Saturday, February 28, 2009

Ruamahanga 50 time trial -2009 - Power and pacing geekfest

There are some things that are kind of peculiar to Wellington Cycling, and one of them is the Ruamahanga 50, a very old-school 80km time trial organised by Dave Holey from the Wellington Veterans Cycling Club. It's one loop of a circuit that is mostly flat, and goes around Lake Wairarapa.

Apart from the distance, the main challenge in this event is the savage gusting side-winds that are present most years down the western side of the lake. Some years the field has been decimated down to about 5 finishers, as those who value their life more than the challenge have reluctantly pulled the pin. Lets face it, if you are up for 80kms of pain, you are not going to take quitting lightly.

This year everyone made it through, but the as the winds increased over the space of an hour, the last riders to leave were at a distinct disadvantage.This year there were at least 6 of us riding with power meters so we have tabulated a bit of data for geeking out on.

Despite the appalling conditions this year, local pro, Scott Lyttle smashed the old record of 1:56 held by Brent Backhouse with a 1:55. Unfortunately Scott didnt use a power meter... or even a speedo, so the only things he could supply to geek off were his rediculously low heart rate figures. I dont think I could have driven a car around with a HR as low as his.

Anyway, the following guys fronted with the following hardware, and we got splits for each 10km segment of the course.

Ben, Garmin 705 with Power tap.
Jeff, Jason and Matt with Power taps .
Peter with an SRM, and Craig with a Polar.

We tabulated the data so you we could see where our weaknesses were. If you know what you are looking for you can see where the different riders fortunes changed for better or worse.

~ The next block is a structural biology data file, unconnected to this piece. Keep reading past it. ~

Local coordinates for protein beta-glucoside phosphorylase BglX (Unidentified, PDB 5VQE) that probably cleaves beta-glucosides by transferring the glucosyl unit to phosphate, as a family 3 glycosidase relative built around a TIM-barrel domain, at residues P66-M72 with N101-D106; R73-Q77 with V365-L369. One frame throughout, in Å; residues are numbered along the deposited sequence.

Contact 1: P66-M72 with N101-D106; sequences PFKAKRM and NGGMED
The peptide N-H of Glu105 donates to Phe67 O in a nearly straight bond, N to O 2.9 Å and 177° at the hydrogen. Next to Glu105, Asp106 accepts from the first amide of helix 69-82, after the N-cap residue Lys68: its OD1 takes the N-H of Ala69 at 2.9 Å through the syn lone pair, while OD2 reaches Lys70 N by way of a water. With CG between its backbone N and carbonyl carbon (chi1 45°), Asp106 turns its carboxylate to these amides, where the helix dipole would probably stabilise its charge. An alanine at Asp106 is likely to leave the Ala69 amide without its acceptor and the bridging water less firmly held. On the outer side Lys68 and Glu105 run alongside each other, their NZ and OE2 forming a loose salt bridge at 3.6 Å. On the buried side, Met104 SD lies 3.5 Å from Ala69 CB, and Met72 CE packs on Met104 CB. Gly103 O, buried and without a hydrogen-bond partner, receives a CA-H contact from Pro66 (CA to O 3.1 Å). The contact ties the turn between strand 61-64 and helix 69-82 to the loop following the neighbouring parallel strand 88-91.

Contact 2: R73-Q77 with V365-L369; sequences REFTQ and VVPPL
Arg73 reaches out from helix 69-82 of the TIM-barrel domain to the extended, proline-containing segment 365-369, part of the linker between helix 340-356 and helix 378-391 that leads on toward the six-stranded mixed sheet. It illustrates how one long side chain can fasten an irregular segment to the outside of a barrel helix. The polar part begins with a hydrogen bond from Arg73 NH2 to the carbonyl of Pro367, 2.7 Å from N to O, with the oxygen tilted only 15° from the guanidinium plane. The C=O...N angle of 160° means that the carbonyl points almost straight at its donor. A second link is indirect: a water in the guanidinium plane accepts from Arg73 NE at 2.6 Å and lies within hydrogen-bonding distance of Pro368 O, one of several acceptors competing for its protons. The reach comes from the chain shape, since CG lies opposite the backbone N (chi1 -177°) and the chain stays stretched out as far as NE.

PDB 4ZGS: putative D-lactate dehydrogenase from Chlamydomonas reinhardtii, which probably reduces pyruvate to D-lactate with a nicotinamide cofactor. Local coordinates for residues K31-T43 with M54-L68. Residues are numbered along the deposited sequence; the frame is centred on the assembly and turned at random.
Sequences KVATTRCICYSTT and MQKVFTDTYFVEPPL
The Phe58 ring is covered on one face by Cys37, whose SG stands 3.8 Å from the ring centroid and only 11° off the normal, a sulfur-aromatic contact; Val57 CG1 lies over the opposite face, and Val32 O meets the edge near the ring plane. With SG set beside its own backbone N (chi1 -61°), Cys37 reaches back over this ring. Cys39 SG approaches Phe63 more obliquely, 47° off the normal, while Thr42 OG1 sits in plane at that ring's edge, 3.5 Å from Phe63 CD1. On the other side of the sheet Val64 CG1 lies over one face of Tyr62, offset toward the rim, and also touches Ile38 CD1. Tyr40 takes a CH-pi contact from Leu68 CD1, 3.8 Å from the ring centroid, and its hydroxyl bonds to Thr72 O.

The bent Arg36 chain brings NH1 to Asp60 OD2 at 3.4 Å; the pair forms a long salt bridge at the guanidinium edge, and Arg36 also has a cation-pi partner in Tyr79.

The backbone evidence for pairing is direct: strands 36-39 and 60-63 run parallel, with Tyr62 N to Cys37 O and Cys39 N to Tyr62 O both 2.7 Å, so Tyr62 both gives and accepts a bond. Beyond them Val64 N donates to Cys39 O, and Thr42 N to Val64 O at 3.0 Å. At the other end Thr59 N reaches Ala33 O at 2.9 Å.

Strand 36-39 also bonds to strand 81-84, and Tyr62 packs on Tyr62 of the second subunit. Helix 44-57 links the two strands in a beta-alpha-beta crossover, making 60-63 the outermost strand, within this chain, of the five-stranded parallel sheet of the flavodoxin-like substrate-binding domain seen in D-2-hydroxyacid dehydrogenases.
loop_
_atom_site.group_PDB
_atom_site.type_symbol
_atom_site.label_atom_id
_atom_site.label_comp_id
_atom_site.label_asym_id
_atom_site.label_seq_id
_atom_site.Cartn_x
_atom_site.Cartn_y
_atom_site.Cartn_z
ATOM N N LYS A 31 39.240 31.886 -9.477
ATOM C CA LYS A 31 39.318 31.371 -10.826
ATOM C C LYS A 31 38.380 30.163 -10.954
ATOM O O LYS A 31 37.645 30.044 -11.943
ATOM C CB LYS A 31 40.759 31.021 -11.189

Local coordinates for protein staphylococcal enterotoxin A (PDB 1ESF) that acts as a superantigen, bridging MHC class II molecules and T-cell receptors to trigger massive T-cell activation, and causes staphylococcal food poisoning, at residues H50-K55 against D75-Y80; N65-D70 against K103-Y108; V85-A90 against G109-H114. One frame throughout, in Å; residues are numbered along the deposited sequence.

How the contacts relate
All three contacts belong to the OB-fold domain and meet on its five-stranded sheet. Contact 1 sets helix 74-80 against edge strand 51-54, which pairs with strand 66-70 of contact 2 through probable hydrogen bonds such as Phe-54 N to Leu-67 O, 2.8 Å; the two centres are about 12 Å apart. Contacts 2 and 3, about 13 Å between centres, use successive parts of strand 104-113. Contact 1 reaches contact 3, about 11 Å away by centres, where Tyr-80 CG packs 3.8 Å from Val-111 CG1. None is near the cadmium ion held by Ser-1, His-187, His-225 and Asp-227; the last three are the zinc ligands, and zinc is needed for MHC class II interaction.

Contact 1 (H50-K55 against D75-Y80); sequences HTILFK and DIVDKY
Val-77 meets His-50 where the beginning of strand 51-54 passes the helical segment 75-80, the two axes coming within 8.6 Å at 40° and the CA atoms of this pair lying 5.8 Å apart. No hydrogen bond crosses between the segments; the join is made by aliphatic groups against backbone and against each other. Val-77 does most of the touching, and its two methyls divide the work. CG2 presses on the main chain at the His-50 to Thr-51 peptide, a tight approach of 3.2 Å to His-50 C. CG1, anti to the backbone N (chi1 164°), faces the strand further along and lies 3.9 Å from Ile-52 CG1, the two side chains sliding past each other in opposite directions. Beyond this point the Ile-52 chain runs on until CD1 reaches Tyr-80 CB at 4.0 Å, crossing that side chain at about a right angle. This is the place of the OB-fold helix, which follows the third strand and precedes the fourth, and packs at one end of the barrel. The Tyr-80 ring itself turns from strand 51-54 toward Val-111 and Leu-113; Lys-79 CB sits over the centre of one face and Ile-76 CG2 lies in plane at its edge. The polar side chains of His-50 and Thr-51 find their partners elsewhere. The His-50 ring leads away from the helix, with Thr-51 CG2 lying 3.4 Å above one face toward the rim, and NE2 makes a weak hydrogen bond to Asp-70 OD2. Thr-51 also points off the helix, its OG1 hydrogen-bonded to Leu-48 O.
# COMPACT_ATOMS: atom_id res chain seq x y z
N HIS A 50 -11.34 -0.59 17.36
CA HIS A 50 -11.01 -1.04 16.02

Jason was probably the most consistant all round but rode on the limit the whole way and faded slightly before the end. Ben put in a scarily fast leg down the lake edge where most of us were hanging on for dear life. This moved him into the "virtual lead" of our group, but "discomfort" in the saddle area became a real problem on the home stretch. Matt also suffered with this. For myself I suspect I may have started a tad too easy, as I seemed to have a bit in the bank for the final run in. Peters power numbers dont look that big for a big guy, which implies that he has good aerodynamics on the bike for him to be going so well. Craigs heart rate was up and down a little so possibley a bit more focus is needed.

If you wanted to compare our power output with each other you would need to assume all the power meters were correctly calibrated, and even then you have to divide your watts by kgs.
Here is the actual course as a Google-flyby.


Craig splits
10km NP/AP splits
dist. watts np/ap hr time.

00-10 236/223W 176B 20.25
10-20 207/204W 171B 21.05
20-30 203/199W 170B 16.15
30-40 195/193W 166B 17.05
40-50 217/254W 170B 16.20
50-60 182/178W 165B 17.30
60-70 212/196W 170B 16.35
70-80 203/197W 173B 16.55

Peak 20min (223 watts):
Peak 30min (216 watts):
Peak 60min (209 watts):
2.22.

==================================

Peters splits
10km NP/AP splits
dist. watts np/ap hr time.

00-10 274/271W 134B 18.32
10-20 258/257W 135B 19.00
20-30 257/252W 135B 14.48
30-40 262/261W 134B 15.20
40-50 259/254W 135B 15.26
50-60 254/253W 135B 15.14
60-70 264/258W 136B 15.21
70-80 265/264W 142B 15.30

Peak 20min (272 watts):
Peak 30min (267 watts):
Peak 60min (261 watts):
2.09.

==================================

Matts splits
10km NP/AP splits
dist. watts np/ap hr time.

00-10 274/273W B 19.17
10-20 260/259W B 19.57
20-30 256/253W B 15.38
30-40 247/246W B 16.13
40-50 261/258W B 15.12